Newest App version won't run on 4 year old iPAD - can this be right

Just tried to upgrade the Naim app on my iPad Mini to the latest Naim/Focal app…

Does not work…Can it really be true?

Are you on IOS 16.1.1?

We have an iPad mini 4 knocking around. It won’t update to IOS 16.1.1 (it’s on 15.7.1) but it will run the new app and I’ve just updated the app to the latest version.


I too have an iPad Mini 4, considerably more than 4 years old, running 6.0.3.

Probably need to update your iPad’s firmware first.

It turns out that my Mini iPad is a version 2 and it seems it cannot rum IOS higher than 12.5.6 - and Naim have chosen not to support versions below 13 - so that’s the situation…I’m sick of being trapped in Apples upgrade circus

It happens with all operating systems. It just hurts more with Apple… :wink:

I equally dislike this forever treadmill of things changing / upgrading for the sake of it. All my recent iPhone purchases have been used items. There are also good deals to be had from the Apple refurbished offerings from time to time - had some good deals.

The iPad Mini 2 was released on October 23, 2013 ! (ack. Wikipedia et al)

Rather disingenuous perhaps to suggest, particularly as OP, that the iPad you are trying to update is “only” 4 years old. Release date is the reference point for updates, rather than perhaps a purchase / acquired date.
Perhaps consider asking @Richard.Dane to change the date reference and include iPad mini 2 in the subject.

Additionally it would appear from the same reference ( Wikipedia ) that the same iPad was discontinued early 2017 …
Not much help for the OP but unfortunately this technology does have a limited lifespan …
Being supported and updateable for nearly 10 years cant be considered terrible these days with the rapid advances in technology.

I have a vague memory that it all pivoted several years ago when Naim switched to supporting only 64 bit processors.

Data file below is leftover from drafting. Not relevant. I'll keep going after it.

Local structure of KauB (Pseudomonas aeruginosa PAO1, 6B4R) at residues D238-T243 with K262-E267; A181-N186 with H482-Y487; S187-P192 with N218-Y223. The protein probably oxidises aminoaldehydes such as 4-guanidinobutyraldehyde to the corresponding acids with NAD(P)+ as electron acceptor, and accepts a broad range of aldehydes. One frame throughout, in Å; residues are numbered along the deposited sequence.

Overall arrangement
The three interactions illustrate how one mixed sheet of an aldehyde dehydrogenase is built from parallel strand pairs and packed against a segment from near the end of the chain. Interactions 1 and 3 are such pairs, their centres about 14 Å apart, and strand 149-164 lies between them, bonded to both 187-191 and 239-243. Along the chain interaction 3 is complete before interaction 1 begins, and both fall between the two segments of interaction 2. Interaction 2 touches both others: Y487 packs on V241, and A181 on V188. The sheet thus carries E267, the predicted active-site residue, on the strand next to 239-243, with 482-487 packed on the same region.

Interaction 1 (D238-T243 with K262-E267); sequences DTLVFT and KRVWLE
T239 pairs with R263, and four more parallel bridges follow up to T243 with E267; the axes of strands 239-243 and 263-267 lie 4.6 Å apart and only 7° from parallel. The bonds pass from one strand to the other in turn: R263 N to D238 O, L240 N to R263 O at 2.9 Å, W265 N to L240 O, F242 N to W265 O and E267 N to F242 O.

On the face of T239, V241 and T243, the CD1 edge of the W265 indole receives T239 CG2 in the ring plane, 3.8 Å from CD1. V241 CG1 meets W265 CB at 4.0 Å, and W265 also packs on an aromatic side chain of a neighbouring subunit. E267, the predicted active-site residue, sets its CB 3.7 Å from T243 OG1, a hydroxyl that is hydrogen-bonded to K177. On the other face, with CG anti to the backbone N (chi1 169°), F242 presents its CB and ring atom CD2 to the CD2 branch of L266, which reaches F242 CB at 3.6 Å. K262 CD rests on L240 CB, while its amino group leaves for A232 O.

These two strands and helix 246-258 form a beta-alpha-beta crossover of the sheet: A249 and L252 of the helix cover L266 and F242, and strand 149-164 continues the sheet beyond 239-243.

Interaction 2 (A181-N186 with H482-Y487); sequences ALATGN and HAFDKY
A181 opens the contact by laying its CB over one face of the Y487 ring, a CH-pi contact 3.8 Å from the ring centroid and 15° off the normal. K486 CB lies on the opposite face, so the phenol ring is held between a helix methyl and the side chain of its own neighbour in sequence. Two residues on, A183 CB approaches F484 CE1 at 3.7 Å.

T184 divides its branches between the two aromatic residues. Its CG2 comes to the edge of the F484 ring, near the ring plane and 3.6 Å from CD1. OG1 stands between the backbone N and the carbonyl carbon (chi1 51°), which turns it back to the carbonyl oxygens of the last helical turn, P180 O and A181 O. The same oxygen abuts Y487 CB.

Must go and look, but my iPad Mini 2 still runs the latest Roon Remote for iOS

I encountered a similar iPad issue in what I refer to as a “technology step”.

However maybe there is less of an issue with Android.
I installed the latest Naim App on both an Android 10 and older Android 7 tablets. Strangely the older Acer tablet running Android 7 worked much quicker on the Focal/Naim app.

So my iPad Mini 2 from 2013 running iOS 12.5.6, does run the latest version (including the early access versions) of the Roon Remote app but only the previous version of the Naim App, which is at version 5.24. However this version works just fine on this iPad.

Given I only use this iPad as a backup and the Naim app as a backup playback method, it’s ok.

Given the requirements and demands of this type of application which does work well on earlier iOS versions, I would personally expect a longer support lifecycle from Naim. I understand that it generates additional build and support workload, and Naim is not a software company etc., but do they want their customers spending money on the latest and greatest new iPads to provide support for their system or the equipment they offer?

I’m good with the old Naim app. I don’t need to see Focal stuff.

Xcode 14 (this year, 2022) no longer support building 32-bit apps.

That means you can no longer build for ios 10 (2016) and earlier using the latest xcode 14.

But you can still use Xcode 13.

Sorry, XCode is Apples developer tools. Apple warned developers three years ahead that iOS 11 would require 64-bit code (you had XCode build a combined 32/64-bit binary).

The reson was supporting both 32 and 64 bit in iOS wasted a lot of runtime-memory. In addition when you download an app the app-store makes sure you get code optimized for the processor in your device.

Confusing? All this is hidden from both users and developers unless (like me) you develop code to stop hackers tracing inside fintech apps.

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iMacs running older applications, lost those 32-bit versions a while back, so this issue of adoption of 64-bit apps is not new.

As @jan comments IIUC, Apple sets the environment in which apps such as Naim have to work.
The earlier versions of the Naim app continue to work on older tablets and phones.
Try getting a 2013 german car’s sat nav and from experience, updates are not easily available from main dealers.

The real and only issue with the Naim app will come if the next generation of Naim products requires the very latest app as a control point.

Since any new product didn’t exist when the app which runs on earlier iOS was released, then Naim can’t be expected to achieve full backwards compatibility.

It is regrettable that Naim are yet again pilloried over their apps. Overall there are many of us using the iOS version, that find it very satisfactory, reliable and capable, to select and play music from a variety of sources; YMMV.
Clearly for some who wish to add an additional layer of control, Roon exists; by all accounts a number of Naim owners find it meets their needs.


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